On April 24th, Amazon announced their Q1 results. The biggest excitement of the call was Amazon’s lifting of the cloak of secrecy on their cloud (Amazon Web Services, or AWS) business. Turns out this is a ~$5b business growing 50% and very profitable – much more profitable than Wall St. guesstimated. That’s a good news/bad news situation. The good news is Amazon has this amazing highly valuable software business inside of it. The bad news is the retail business is less profitable than Wall St. believed. The trick is it’s not entirely clear how that splits between the US and non-US businesses. Some on Wall St. think the whole retail business is less profitable, others believe the US is a high single digits margin business and the International growth/investment is what drags down the overall profitability.
Other than an interesting fact about Amazon we now all know, there’s no impact on third-party (3P) sellers from that disclosure. The rest of the results that Amazon provided around the retail business showed that 2015 is off to a strong start for Amazon.
Amazon Q1 2015 Dashboard
Here is the dashboard of key seller-oriented metrics we track for Amazon and how Q1 performed:
Amazon’s results – the good and bad for 3P sellers
- Amazon had acceleration in many areas of the business on top of a robust Q4. Most important to 3P’s: EGM increased both in NA and Internationally. NA EGM grew 31% in Q1 and Intl EGM grew 21% for a combined 29%. For comparison, in Q4, NA EGM was 27% and Intl was 19%. This is especially impressive given the scale that Amazon operates at. A small 2-3% acceleration means billions of dollars of transactional share they are taking from offline and online players.
- Items from 3P hit a new high-water mark of 44%. Further in the report we show the relative growth rates of 1P and 3P and it looks like we should see this number continue to move up through 2015 if the growth rates hold.
- Interesting fact – EGM is 77% of US and only 68% of International, so it seems there is a lot of room to grow EGM internationally.
- Total GMV of $46.4b in the Q – $20.1 from the 1P business and $26.3b on the 3P business. Even though 3P is only 44% of units, the GMV is much higher than 50% because most 3P is EGM and 1P is Media and EGM has much higher AOV compared to media.
- Overall in Q1, Amazon grew 22% y/y – impressive against the 15% e-commerce benchmark especially given the weakness in the media category.
- Amazon’s forecast for Q2 shows 20% y/y growth at the midpoint.
- This was such a good report it’s hard to call anything bad, so we’ll call it mediocre.
- Q1 2015 Active user growth was flat with Q4 at 14% bringing the number of active buyers up to 278m. This metric is slowing recently, which could mean Amazon is hitting some level of saturation in its current markets.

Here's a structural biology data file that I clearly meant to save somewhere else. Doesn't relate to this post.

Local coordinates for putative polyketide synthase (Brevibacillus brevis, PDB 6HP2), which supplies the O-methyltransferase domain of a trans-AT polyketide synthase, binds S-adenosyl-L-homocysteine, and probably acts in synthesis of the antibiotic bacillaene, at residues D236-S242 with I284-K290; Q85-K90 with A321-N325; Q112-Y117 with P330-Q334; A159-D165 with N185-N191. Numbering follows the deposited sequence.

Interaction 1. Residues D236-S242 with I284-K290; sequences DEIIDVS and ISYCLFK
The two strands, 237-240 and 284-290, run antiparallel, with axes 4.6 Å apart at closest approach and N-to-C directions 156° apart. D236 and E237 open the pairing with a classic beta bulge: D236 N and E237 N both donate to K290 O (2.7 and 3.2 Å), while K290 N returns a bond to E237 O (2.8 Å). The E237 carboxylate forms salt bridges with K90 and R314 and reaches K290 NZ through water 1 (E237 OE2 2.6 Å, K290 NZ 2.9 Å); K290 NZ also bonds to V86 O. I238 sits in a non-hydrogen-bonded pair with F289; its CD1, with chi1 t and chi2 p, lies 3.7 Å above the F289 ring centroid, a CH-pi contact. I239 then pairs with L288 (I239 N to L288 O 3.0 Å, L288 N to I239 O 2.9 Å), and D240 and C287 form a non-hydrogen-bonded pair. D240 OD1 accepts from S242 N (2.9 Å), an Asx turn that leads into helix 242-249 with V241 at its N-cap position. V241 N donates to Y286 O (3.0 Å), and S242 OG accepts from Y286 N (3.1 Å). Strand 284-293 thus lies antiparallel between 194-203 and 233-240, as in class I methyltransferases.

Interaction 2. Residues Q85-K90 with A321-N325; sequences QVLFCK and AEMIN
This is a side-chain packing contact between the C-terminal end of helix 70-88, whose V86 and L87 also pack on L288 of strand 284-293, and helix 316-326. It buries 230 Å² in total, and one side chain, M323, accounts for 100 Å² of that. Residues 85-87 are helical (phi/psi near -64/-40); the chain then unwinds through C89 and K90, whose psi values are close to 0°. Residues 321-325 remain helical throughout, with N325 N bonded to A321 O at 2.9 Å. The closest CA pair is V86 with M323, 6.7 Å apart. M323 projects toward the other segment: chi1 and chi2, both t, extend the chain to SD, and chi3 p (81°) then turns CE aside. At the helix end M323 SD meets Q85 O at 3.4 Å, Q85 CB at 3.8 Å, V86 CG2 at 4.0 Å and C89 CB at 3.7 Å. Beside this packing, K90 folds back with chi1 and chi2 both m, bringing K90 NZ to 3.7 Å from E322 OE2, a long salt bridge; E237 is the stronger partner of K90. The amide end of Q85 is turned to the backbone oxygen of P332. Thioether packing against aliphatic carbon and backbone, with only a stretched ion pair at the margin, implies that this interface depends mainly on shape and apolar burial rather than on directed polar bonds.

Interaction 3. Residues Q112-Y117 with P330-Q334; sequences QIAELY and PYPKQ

- Units/customer and Revenue/customer were flat with Q4 at 5% and .7% respectively. As Amazon adds new features to Prime we would expect to see possible acceleration here.
- Media category growth was sluggish at 5% as Amazon faces the transition from physical->digital->subscription across music, video and books.
Those are the highlights, further in the report we dig into some details of interest to sellers.
Amazon’s Growth cube
One way I like to look at Amazon is breaking down the 4 segments that Amazon gives into a growth cube (geos: NA/Intl, cat: media/EGM):
1P vs. 3P growth rates
As mentioned, Amazon’s 3P business hit a new high water mark of 44% of the items from 3P in Q1. Since Q1 2014, Amazon has been really hitting the gas pedal on 3P vs. 1P as you can see from this chart where we break out the growth rate of the two (based on our proprietary analysis):
The pre-2014 time frame where the growth rates were similar was due to a FC buildout where Amazon had to slow down the adoption of FBA because they were literally out of FC capacity. That doesn’t seem to be an issue now with ~15 new FCs coming on-line globally and efficiencies (e.g. sortation centers) coming for existing FCs.
Amazon’s total GMV (1P and 3P combined)
When you look at Amazon’s total GMV trends, you see both steady growth and the Q4 seasonality. What’s interesting is every Q4 sets a new watermark, and then in Q1 Amazon keeps a lot of the gains and builds on them through the year for another record Q4. Projecting out to Q4 2015 if we assume current growth rates, Amazon has a shot at a $70b Q4 (1P+3P).
Amazon vs. eBay through Q1 2015
When you compare eBay and Amazon’s apples-to-apples performance from 2011-2015, you can see that Amazon is really pulling away from eBay and gobbling up share. Note that this chart compares eBay’s global GMV to Amazons 3P-only GMV.
Amazon vs. eBay through 2015 (estimated)
Projecting forward based on current growth rates, you can see that by this Q4 if growth rates remain the same as they were in Q1, Amazon will effectively be $20b ahead of eBay. Projecting even further, Amazon’s 3P business would be 2X the size of eBay by Q4 2016. Time is running short for eBay to get through their split and execute on their new strategy to try and turn things around.
This blog was written by Scot Wingo, CEO, ChannelAdvisor